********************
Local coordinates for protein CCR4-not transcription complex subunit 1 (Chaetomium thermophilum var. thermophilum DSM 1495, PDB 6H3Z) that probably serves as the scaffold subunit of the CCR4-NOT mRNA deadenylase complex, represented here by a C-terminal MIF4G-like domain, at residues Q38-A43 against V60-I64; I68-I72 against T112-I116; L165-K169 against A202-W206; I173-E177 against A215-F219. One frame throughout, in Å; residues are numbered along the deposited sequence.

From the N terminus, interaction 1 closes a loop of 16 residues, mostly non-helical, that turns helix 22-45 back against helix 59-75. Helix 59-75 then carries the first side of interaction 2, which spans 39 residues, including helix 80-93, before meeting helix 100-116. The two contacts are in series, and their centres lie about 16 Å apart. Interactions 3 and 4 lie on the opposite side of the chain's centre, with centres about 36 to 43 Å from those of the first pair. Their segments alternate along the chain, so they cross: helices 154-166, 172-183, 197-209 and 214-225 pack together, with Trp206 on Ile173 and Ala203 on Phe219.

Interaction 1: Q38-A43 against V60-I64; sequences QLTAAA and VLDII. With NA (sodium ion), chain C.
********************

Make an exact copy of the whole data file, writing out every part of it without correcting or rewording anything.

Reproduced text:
Local coordinates for protein CCR4-not transcription complex subunit 1 (Chaetomium thermophilum var. thermophilum DSM 1495, PDB 6H3Z) that probably serves as the scaffold subunit of the CCR4-NOT mRNA deadenylase complex, represented here by a C-terminal MIF4G-like domain, at residues Q38-A43 against V60-I64; I68-I72 against T112-I116; L165-K169 against A202-W206; I173-E177 against A215-F219. One frame throughout, in Å; residues are numbered along the deposited sequence.

From the N terminus, interaction 1 closes a loop of 16 residues, mostly non-helical, that turns helix 22-45 back against helix 59-75. Helix 59-75 then carries the first side of interaction 2, which spans 39 residues, including helix 80-93, before meeting helix 100-116. The two contacts are in series, and their centres lie about 16 Å apart. Interactions 3 and 4 lie on the opposite side of the chain's centre, with centres about 36 to 43 Å from those of the first pair. Their segments alternate along the chain, so they cross: helices 154-166, 172-183, 197-209 and 214-225 pack together, with Trp206 on Ile173 and Ala203 on Phe219.

Interaction 1: Q38-A43 against V60-I64; sequences QLTAAA and VLDII. With NA (sodium ion), chain C.